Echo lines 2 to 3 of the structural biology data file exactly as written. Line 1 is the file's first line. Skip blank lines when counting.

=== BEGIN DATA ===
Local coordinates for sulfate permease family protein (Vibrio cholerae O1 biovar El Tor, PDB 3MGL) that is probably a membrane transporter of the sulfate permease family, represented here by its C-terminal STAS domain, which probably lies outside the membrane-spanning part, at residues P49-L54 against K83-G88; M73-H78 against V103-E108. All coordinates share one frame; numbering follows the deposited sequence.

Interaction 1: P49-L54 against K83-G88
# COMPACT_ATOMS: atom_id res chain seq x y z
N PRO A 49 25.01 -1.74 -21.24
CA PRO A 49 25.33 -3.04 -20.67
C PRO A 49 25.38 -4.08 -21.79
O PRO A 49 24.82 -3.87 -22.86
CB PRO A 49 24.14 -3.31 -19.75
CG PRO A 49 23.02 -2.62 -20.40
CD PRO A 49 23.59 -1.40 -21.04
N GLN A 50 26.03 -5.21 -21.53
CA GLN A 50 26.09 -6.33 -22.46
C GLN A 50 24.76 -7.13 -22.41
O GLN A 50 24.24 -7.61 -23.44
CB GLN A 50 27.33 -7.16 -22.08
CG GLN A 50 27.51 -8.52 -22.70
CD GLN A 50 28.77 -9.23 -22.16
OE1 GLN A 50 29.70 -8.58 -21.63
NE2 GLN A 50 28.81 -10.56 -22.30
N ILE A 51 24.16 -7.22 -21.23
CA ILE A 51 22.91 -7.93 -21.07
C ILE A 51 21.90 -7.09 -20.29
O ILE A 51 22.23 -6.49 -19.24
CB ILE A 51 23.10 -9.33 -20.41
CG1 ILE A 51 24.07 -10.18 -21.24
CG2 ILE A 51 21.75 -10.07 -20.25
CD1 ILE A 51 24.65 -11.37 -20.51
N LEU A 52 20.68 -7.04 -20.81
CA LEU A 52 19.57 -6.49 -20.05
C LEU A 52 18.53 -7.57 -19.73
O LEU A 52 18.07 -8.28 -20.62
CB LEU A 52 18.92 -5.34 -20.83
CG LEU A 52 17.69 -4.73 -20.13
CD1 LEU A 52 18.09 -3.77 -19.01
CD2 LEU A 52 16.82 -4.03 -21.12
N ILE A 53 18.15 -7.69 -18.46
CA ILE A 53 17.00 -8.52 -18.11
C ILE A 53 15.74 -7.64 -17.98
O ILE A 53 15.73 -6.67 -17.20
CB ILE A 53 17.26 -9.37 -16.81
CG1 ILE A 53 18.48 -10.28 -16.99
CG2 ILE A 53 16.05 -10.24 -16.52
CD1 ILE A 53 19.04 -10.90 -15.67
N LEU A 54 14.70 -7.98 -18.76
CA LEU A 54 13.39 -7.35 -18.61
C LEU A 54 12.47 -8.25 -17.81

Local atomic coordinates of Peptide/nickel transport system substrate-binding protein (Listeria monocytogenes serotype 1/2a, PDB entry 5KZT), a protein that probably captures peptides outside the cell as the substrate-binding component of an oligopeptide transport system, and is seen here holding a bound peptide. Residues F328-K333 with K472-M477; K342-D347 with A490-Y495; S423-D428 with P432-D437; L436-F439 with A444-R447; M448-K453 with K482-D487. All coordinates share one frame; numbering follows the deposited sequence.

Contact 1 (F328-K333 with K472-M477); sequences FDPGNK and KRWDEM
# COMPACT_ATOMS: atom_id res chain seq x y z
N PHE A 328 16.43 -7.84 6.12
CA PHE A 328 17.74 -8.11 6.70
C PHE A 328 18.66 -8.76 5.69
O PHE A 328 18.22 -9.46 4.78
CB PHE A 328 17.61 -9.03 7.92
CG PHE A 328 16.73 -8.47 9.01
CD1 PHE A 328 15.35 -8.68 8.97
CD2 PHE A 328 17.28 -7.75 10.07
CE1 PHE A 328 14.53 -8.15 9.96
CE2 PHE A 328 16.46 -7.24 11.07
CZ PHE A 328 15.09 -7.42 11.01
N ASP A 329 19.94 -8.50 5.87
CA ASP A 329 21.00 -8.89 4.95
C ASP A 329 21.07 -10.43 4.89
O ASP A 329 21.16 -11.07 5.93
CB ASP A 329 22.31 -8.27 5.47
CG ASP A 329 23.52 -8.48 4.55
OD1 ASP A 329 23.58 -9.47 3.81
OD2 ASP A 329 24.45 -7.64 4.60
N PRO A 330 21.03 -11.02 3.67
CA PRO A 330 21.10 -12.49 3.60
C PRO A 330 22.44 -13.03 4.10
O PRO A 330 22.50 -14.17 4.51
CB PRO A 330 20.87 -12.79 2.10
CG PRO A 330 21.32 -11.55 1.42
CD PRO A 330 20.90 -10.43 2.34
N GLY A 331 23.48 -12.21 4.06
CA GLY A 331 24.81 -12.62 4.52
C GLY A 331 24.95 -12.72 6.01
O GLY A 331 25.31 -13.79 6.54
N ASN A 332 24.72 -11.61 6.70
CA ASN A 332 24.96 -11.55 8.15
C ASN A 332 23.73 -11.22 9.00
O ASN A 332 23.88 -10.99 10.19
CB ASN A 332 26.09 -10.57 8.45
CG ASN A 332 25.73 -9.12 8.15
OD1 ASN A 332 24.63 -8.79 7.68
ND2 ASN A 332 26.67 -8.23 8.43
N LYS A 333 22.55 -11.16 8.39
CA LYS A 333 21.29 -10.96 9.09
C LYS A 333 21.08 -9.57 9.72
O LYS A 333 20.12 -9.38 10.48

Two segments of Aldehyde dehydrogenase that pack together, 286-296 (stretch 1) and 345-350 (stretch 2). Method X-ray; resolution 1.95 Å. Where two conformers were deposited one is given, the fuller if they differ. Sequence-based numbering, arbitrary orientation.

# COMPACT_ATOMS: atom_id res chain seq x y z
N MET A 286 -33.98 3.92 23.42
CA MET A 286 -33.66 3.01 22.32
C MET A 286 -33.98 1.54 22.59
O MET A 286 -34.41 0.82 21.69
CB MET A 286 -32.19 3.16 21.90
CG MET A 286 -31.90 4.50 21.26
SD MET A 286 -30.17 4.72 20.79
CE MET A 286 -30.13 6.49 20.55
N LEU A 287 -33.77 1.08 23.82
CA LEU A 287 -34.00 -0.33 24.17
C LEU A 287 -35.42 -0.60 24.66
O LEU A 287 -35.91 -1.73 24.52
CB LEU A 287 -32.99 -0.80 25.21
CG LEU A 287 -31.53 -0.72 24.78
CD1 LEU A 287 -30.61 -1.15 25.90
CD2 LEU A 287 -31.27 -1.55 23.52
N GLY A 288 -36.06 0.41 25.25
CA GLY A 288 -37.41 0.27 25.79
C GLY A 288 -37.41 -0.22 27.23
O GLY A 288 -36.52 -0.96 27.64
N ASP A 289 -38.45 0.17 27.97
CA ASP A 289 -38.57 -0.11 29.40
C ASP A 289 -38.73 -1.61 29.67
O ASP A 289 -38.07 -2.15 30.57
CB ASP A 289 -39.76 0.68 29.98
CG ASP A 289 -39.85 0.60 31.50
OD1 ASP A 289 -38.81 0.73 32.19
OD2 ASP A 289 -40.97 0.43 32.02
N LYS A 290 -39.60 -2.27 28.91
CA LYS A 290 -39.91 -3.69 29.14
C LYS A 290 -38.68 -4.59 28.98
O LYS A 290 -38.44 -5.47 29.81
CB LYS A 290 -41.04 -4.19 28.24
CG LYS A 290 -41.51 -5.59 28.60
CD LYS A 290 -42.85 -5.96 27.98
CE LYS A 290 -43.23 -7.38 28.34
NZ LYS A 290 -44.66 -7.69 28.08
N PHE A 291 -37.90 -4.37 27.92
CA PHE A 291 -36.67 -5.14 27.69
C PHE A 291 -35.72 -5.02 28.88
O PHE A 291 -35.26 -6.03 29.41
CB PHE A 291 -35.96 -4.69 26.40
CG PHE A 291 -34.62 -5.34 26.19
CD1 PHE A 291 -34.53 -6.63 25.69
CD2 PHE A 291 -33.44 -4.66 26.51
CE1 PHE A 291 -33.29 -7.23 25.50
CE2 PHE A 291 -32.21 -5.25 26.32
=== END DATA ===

Interaction 1: P49-L54 against K83-G88
# COMPACT_ATOMS: atom_id res chain seq x y z